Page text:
Research into fatigue has been going on for many decades (see list of research), and has underpinned many national regulations in Europe. The International Civil Aviation Organisation (ICAO) concluded recently that sufficient scientific and medical evidence is available, and it therefore mandates that national fatigue rules must be based on such evidence.
However, the EU’s current rules (‘Subpart Q’) are not based on science, and were mandated to be replaced by scientifically derived rules based on a “scientific and medical evaluation” to be carried out by EASA.
The results of this scientific study – carried out by 10 renowned scientists – were officially published in Jan. 2009. It identifies a number of provisions in Subpart Q that need improvement to ensure adequate levels of flight safety (details see below), concluding among others that:
- The allowed maximum daily flight duty period of 13-14 hours "exceeds reasonable limits" and is "not in keeping with the body of scientific evidence"; it should therefore be reduced;
- The allowed maximum of 11:45 hours night duty should be reduced to 10 hours, because of the particularly fatiguing nature of work at night;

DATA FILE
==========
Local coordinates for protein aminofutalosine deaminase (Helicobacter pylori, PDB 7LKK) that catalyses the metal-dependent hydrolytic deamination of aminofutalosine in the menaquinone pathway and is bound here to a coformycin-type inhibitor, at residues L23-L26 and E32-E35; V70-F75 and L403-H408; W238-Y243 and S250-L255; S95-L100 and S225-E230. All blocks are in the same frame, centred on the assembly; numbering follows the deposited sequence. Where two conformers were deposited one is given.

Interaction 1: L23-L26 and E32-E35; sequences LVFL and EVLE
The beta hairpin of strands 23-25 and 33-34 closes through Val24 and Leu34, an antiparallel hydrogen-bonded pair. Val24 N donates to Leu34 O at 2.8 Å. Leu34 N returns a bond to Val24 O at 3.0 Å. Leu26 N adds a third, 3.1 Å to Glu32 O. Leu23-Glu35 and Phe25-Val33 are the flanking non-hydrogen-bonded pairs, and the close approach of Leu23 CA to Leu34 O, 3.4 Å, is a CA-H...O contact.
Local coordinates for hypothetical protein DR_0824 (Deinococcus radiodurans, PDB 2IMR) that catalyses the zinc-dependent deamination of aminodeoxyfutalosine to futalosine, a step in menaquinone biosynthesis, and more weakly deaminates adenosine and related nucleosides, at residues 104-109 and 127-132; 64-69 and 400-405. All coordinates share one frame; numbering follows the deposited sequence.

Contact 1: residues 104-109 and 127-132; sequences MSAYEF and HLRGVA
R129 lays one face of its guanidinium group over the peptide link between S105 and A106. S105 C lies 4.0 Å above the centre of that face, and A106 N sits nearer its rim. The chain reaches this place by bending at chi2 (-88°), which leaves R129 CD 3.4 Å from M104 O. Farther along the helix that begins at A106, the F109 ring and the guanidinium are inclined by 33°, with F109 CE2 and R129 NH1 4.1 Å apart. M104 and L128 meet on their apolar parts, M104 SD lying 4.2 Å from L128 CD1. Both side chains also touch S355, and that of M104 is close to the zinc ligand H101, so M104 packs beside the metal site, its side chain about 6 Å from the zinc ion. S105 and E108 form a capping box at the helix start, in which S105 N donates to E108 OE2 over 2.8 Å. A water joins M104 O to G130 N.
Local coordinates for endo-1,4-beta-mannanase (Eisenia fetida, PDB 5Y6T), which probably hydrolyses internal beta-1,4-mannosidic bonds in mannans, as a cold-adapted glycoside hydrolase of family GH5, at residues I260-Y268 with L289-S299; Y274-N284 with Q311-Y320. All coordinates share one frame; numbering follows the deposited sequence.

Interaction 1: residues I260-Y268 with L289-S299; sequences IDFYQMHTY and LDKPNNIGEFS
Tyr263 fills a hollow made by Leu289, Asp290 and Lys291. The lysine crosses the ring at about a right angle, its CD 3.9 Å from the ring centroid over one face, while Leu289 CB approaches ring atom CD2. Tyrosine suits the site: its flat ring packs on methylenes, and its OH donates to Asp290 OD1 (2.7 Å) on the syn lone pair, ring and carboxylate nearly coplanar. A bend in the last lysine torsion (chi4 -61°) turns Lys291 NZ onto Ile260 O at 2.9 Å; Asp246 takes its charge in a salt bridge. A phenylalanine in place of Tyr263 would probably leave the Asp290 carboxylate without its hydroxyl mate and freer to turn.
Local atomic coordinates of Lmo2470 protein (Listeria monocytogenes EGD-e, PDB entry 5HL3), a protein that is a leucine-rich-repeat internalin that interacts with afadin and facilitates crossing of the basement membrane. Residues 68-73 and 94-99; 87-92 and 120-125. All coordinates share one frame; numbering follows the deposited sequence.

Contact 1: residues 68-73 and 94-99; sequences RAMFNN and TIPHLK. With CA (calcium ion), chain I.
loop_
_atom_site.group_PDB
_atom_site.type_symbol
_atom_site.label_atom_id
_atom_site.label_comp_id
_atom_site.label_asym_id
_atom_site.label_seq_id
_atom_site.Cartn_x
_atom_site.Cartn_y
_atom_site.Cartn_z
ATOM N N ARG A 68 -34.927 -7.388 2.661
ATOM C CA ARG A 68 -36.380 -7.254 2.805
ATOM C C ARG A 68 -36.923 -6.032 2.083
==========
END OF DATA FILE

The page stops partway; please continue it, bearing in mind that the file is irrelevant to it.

- The allowed practice of 3 consecutive 60-hour weeks (i.e. 180 duty hours in 21 days) needs to be changed by setting an additional limit of 100 duty hours within 14 consecutive days (i.e. an average of 50 hours/week, instead of 60);
- Stand-by at the airport is as fatiguing as flight duty, and should not be considered as "rest" but "count 100% as flight duty when calculating the maximum flight duty period”.
In addition to this comprehensive study, in early 2011 EASA commissioned 3 independent scientific assessments of its Dec. 2010 proposal for EU fatigue rules. In their reports, all three scientists come to very similar conclusions as EASA’s initial study, and make clear recommendations how to revise EASA’s proposed rules.
Despite these 3 reports and the previous study, EASA failed to reflect the scientists’ findings in its legislative proposals – largey due to the stern opposition from the airlines.